George J. Mitchell, a former U.S. Senate majority leader (D-Maine), served as independent chairman of the Northern Ireland peace talks.

Twenty years ago, the governments of the United Kingdom and Ireland and eight Northern Ireland political parties entered into the Good Friday Agreement. I was serving as independent chairman for the talks, and when I announced the agreement, I described it as historic, which it was. But I also said that, by itself, the agreement did not guarantee peace, stability or reconciliation. It made them possible.

But achieving and sustaining those lofty goals would require of future leaders the vision and courage demonstrated by the leaders of Northern Ireland in 1998. They continue to confront challenges, the most recent, and most serious, being the decision of the United Kingdom to leave the European Union.

In the long and complex negotiations between Britain and the E.U. over the terms of the separation, a central issue has been the border between Northern Ireland, which is within the United Kingdom, and the Republic of Ireland. For decades, as the bitter sectarian conflict known as the Troubles raged in Northern Ireland, the border was increasingly fortified to limit crossings. When I arrived in Northern Ireland in 1995, it was common to meet people on both sides who lived close to the border but had never crossed it. There was minimal commerce and maximum hostility. In that atmosphere, stereotyping and demonization of “the other” was widespread.

One of the great achievements of the Good Friday Agreement was the opening of the border. For 20 years, as peace has prevailed, cross-border commerce in goods, services and people has risen dramatically, to the benefit of both sides. So widely recognized are the benefits of a “soft” border that a year ago, as they began their final negotiations, the E.U. and the U.K. publicly pledged that, whatever the outcome of those negotiations, they would not include the return of a “hard” border. But, as the Brexit process hurtles to an uncertain conclusion, keeping that promise is proving difficult.

It is a promise that must be kept. A hard border would be in no one’s interest. It would stifle the commerce that has so recently and beneficially flourished, and it could increase the possibility of a resumption of violence. That is impossible to predict with any certainty, but even the possibility should be sufficient to prevent a return to a hard border.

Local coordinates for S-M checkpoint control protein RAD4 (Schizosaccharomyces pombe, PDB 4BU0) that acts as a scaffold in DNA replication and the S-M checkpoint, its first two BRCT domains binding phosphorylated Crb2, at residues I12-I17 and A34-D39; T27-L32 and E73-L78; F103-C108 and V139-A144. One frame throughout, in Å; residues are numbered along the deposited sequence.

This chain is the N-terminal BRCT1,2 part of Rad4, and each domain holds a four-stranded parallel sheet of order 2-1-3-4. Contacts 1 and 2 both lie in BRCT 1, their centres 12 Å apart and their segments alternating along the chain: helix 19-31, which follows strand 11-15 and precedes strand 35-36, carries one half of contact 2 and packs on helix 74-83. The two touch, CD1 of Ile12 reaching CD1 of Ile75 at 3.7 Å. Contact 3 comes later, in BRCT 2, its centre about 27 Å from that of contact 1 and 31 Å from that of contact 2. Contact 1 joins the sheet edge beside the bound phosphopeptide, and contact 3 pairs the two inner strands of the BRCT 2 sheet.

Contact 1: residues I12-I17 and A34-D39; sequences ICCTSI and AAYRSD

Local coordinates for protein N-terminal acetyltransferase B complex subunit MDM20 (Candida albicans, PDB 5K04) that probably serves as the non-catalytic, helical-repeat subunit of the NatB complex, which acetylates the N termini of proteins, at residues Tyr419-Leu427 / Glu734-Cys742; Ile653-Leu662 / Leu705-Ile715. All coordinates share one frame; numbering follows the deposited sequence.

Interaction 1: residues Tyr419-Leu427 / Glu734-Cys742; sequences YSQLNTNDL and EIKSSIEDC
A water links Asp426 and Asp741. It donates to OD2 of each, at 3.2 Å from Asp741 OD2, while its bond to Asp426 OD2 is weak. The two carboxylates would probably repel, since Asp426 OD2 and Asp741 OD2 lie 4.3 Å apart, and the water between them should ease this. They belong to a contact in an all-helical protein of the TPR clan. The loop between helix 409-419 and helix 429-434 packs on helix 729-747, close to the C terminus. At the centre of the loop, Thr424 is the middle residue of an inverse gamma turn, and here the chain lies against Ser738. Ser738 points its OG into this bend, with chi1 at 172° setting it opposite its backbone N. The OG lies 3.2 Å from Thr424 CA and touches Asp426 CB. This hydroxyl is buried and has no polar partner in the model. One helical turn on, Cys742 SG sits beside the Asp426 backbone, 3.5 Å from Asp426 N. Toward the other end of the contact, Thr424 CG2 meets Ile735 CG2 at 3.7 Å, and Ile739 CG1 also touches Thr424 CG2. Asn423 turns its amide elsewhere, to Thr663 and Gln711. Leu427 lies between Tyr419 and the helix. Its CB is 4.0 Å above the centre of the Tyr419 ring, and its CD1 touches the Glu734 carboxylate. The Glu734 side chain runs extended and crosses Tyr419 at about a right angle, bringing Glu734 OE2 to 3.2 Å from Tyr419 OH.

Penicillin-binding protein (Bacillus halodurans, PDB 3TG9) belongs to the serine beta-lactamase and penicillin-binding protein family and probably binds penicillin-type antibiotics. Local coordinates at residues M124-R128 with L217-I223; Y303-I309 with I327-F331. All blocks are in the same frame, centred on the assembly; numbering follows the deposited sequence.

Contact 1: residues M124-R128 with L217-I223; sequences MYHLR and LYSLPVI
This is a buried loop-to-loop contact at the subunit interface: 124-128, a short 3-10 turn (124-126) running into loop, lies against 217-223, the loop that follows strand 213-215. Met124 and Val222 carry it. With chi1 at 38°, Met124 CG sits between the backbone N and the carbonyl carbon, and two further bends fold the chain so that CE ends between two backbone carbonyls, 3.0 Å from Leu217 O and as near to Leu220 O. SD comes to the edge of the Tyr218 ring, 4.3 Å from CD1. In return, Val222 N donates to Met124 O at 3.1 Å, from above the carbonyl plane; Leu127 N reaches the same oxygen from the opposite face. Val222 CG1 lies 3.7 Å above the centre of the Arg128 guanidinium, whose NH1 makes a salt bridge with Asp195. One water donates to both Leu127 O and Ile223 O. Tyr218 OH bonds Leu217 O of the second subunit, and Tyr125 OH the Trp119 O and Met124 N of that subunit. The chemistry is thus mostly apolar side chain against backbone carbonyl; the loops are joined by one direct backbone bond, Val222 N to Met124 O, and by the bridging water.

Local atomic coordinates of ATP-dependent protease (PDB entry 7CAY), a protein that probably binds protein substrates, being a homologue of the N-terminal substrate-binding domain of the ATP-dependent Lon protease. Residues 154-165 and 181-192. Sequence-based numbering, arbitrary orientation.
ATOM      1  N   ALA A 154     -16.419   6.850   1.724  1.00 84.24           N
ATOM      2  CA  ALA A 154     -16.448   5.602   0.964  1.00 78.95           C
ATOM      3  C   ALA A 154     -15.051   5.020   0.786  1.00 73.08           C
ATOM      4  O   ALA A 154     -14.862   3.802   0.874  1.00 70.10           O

While the difficulties are many, those engaged in the negotiations on behalf of the U.K. and the E.U. should extend themselves to reach a compromise that permits some continued economic and political relations between them. The Bank of England reported that a hard Brexit — a break with the E.U. without a new negotiated agreement in place — would have a severe adverse effect on the British economy. And the U.S. Federal Reserve warned of the risk of an escalation of trade tension and geopolitical uncertainty that could trigger a sharp decline in asset prices.

That is a risk on both sides of the negotiating table. The hostile reaction of other E.U. member states to the United Kingdom’s insistence on separation is understandable. But they must set aside their hurt feelings and balance their concerns over others leaving. They must concentrate on their long-term self-interest. The E.U. will be significantly diminished by the departure of the United Kingdom, which has the second-largest economy of the E.U. member states and one of the largest military forces, and it is an international power of long standing. The E.U. has special, unique relationships with Norway, Switzerland and Canada. It is difficult to understand why it can’t have one with the United Kingdom.

The United States has a large stake in the outcome, too. A weakened and divided Europe would mean the loss of valuable democratic allies in dealings with large hostile powers and with the massive social, economic and migration upheavals that are occurring and will continue in Africa and Asia. The cooperative efforts by the United States and its allies in Europe and Asia, begun under American leadership in the aftermath of World War II, have been beneficial to all who participated in them.

The United States’ ties with Europe pre-date the establishment of our country. We gained our independence from England by revolution, but we retained England’s language, the spirit of its laws and many of its customs. Although our early relations were hostile, over time the two countries formed what remains a “special relationship.”

As our nation grew to settle a vast continent, we welcomed millions of immigrants from England, Ireland, Germany, France, Italy, Greece, Poland, Scandinavia and many more places. We share deep bonds with Europe, not just legal relationships.

While we compete in many ways, we should not think of Europeans primarily as adversaries. They are also our partners and our allies. Although they do not always agree with us, or even among themselves, for the most part they admire our country and share our values and interests. It is in everyone’s interest that we do all we can — politically, economically, militarily and otherwise — to help the people of Europe remain democratic, united, free and prosperous.

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